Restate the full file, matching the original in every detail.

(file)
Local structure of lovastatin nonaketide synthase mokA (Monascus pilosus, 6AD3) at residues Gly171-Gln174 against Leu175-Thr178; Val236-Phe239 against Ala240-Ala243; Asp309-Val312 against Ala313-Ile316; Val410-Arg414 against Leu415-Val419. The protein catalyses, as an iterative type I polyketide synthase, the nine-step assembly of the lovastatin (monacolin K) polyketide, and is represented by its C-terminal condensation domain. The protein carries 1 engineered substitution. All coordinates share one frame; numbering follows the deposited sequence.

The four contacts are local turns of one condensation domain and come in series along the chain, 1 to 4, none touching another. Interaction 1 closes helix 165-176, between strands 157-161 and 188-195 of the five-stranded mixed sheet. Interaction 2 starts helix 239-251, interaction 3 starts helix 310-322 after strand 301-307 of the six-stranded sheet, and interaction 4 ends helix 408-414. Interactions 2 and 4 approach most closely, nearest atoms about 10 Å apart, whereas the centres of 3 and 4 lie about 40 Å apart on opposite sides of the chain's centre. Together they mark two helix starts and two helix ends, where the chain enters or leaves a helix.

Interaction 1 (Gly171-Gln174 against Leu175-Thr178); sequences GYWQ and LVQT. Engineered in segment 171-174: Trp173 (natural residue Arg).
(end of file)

Local structure of lovastatin nonaketide synthase mokA (Monascus pilosus, 6AD3) at residues Gly171-Gln174 against Leu175-Thr178; Val236-Phe239 against Ala240-Ala243; Asp309-Val312 against Ala313-Ile316; Val410-Arg414 against Leu415-Val419. The protein catalyses, as an iterative type I polyketide synthase, the nine-step assembly of the lovastatin (monacolin K) polyketide, and is represented by its C-terminal condensation domain. The protein carries 1 engineered substitution. All coordinates share one frame; numbering follows the deposited sequence.

The four contacts are local turns of one condensation domain and come in series along the chain, 1 to 4, none touching another. Interaction 1 closes helix 165-176, between strands 157-161 and 188-195 of the five-stranded mixed sheet. Interaction 2 starts helix 239-251, interaction 3 starts helix 310-322 after strand 301-307 of the six-stranded sheet, and interaction 4 ends helix 408-414. Interactions 2 and 4 approach most closely, nearest atoms about 10 Å apart, whereas the centres of 3 and 4 lie about 40 Å apart on opposite sides of the chain's centre. Together they mark two helix starts and two helix ends, where the chain enters or leaves a helix.

Interaction 1 (Gly171-Gln174 against Leu175-Thr178); sequences GYWQ and LVQT. Engineered in segment 171-174: Trp173 (natural residue Arg).